Three Suggestions For How To Improve Matters in Iraqi Kurdistan
March 2, 2007
Kurdistan is a mystery to most of the world. Say that you are going to Kurdistan. Most people may ask if you will be seeing Borat, the over-the-top, fictional character from Kazakhstan. But say that you are going to Northern Iraq, what the nation’s neighbors, Turkey and Iran, call Kurdistan. People will ask "why?" followed by a grim "be safe."
True, the Kurds of Iraq have been cursed by history. With a population of over four million, under Saddam Hussein's brutal regime, thousands were poisoned by gas, millions were driven from their homes, and more than 3,000 of their villages were razed.
Now, in the midst of war, history should pay careful attention to what may happen next. The danger Kurdistan faces is overwhelming. Their peripheral region falls between two hostile capitals, Ankara and Tehran. Below, what is now known as the world’s deadliest capital—Baghdad. In the middle of a political earthquake, what can Kurdistan possibly do to keep from being buried alive?
- Above all, Kurdistan must protect its security. Driving through
checkpoints and military posts, the reminder of what once had happened—and what
could happen again—lingers thick. But instead of mobilizing for their own
protection, they are being told by the U.S. Commanding General in Baghdad to
send their local forces, the peshmergas, known as one of the best fighting forces in the
world, to Baghdad to fight a sectarian war. The Kurdistan Regional Government is
willing to protect American forces, but a smarter solution would be to use the
peshmergas as a Rapid Reaction Force in Northern Iraq. In November 2005, when US
troops were in trouble in Mosul, President Barzani
sent 5,000 peshmergas within one hour to help. Rapid Reaction in Northern
Iraq and along their frontier border towns—including Kirkuk, Mosul and Diyala—is
where they are most effective, not as permanent deployments in Baghdad.
- Second, establish and maintain a political dialogue which will create
benchmarks with Ankara. Right now if you ask the Iraqi Kurds who is their
biggest problem—the Turks or the Arabs—the almost unanimous response is the
Turks. The reason: years of suspicion, distrust, and conflicts over hot button
issues such as oilfields, the status of Kirkuk, the PKK (the
armed political movement of the Kurds that the U.S. Government classifies as a
terrorist organization) and Kurdistan's unknown future independence . Before
these conflicts destroy Kurdistan and Turkey's hope for a cooperative trade
agreement and future, a dialogue leading to agreements on trade, Kirkuk and the
PKK, between the two governments is necessary.
- Lastly, but no less critical, the promotion of foreign direct investment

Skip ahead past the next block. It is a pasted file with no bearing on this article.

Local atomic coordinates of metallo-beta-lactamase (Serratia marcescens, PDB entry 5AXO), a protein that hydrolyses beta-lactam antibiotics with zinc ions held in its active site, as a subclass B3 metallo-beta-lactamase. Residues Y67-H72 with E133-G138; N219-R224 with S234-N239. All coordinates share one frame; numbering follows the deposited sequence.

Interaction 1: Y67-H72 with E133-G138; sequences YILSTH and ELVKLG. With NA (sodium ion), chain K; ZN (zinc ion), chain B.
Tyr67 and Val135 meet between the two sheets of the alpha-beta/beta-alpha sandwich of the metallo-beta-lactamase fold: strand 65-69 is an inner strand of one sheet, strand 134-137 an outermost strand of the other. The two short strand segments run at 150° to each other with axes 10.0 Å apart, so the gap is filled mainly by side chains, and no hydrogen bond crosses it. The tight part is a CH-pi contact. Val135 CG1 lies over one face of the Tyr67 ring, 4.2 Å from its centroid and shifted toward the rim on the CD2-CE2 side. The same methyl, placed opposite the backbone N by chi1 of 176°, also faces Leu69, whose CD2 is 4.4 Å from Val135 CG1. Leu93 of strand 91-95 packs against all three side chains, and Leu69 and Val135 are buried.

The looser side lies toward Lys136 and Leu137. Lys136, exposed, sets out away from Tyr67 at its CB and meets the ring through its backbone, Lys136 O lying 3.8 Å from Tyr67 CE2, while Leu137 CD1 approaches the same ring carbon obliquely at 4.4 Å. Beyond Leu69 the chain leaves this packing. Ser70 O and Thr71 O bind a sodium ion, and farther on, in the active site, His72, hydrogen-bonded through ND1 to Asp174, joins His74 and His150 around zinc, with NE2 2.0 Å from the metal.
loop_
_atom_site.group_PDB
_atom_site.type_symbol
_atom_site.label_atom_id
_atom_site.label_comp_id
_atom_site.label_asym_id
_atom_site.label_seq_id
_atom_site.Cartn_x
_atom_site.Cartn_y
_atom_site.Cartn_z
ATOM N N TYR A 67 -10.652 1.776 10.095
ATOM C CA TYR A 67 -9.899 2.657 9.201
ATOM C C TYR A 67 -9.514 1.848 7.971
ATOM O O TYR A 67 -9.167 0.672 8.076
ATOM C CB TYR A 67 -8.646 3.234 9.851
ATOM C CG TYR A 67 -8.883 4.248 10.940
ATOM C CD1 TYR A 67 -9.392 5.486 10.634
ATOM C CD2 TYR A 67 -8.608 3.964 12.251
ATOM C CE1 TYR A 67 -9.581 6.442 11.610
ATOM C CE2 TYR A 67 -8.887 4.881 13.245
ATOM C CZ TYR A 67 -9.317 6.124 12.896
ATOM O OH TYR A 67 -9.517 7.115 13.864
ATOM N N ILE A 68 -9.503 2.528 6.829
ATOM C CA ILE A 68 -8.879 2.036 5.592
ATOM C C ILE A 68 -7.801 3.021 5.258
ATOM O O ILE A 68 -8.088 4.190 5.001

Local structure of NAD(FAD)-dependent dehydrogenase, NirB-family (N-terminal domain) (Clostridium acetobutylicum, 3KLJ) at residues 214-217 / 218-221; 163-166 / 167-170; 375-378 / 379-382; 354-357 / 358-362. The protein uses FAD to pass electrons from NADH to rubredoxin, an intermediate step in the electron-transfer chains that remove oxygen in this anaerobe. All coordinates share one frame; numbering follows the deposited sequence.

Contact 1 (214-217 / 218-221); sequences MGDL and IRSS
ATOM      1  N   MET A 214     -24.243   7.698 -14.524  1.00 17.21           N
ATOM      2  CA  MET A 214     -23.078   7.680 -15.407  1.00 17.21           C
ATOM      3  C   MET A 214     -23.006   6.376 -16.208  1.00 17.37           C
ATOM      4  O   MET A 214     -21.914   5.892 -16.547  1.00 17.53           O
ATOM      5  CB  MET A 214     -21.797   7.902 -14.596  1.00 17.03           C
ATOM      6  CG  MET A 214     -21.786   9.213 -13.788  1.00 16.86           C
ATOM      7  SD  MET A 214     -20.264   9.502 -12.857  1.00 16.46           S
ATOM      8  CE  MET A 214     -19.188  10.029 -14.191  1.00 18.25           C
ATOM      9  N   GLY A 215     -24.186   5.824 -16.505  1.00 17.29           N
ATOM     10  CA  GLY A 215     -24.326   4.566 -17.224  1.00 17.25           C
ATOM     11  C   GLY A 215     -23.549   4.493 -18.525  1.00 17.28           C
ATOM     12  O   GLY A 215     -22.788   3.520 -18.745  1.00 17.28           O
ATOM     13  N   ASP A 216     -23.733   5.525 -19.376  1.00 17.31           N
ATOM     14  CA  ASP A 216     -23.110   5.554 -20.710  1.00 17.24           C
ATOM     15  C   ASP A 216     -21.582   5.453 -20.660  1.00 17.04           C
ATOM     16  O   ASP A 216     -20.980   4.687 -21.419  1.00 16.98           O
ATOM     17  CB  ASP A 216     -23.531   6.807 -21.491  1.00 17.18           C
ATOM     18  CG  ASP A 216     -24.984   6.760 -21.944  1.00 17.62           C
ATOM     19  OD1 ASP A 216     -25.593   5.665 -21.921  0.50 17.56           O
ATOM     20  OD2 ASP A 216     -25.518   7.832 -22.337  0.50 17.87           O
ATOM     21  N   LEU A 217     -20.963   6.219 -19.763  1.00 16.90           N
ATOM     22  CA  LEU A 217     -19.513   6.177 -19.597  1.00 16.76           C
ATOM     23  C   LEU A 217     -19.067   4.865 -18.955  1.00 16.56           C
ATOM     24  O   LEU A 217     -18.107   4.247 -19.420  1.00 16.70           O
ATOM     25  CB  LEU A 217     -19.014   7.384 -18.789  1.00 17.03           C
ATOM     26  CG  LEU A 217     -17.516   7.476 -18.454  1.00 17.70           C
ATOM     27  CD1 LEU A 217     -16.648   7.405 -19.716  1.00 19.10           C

and trade with the rest of the world. The Kurdistan Regional Government
should invite Heads of Government and U.S. Members of Congress to their capital,
Irbil, to visit. They should encourage and actively recruit business and hotel
leaders to come as well. To generate economic growth, they should consider
making Kurdistan a free economic zone. The zone concept based on low tariffs,
tax holidays, and other investment incentives could be an important component of
their strategy. According to the Kurdistan Regional Government, already over 300
Turkish companies have come to Kurdistan, generating over a billion in foreign
direct investment. More initiatives to bring in further foreign direct
investment are needed.
The world can and will be quietly charmed by Kurdistan. An autonomous region that prides itself on learning—so much so that there is a quill on their flag to symbolize education—Kurdistan's leaders are visionary and reflective. And their people, the Iraqi Kurds, are hard working and proud. The food is fresh, especially the sinfully sweet honeycomb, and the hospitality is unrivaled. If only more people would go and share a meal with them. With daily flights to Irbil from Istanbul, and four flights a week from Amman; Kurdistan is not impossible to get to. And under the "if you build it, they will come," motto, the Iraqi Kurds are actively preparing to welcome foreign visitors. Driving from the airport to the city, you feel like you have discovered Northern Iraq's version of Pudong (the futuristic city outside of Shanghai). New construction, apartments, and freshly planted trees line the drive like dominos.
The road ahead won't be easy. Kurdistan's long term strategy lies upon the Kurdistan Regional Government and the Iraqi Kurds's willingness to focus on the future, rather than the past. Not many people can overcome years of oppression, terror, and war—and head to the negotiating table—but Iraqi Kurds are peshmergas as well as attentive students. What seems like a quagmire to most, can most certainly bear an opportunity to them.
We welcome your comments on this article. Please email Carnegie Ethics Online editor Devin Stewart
Editor's note. This article first appeared on Iraqslogger.com on March 1, 2007. It is published here with permission from the author.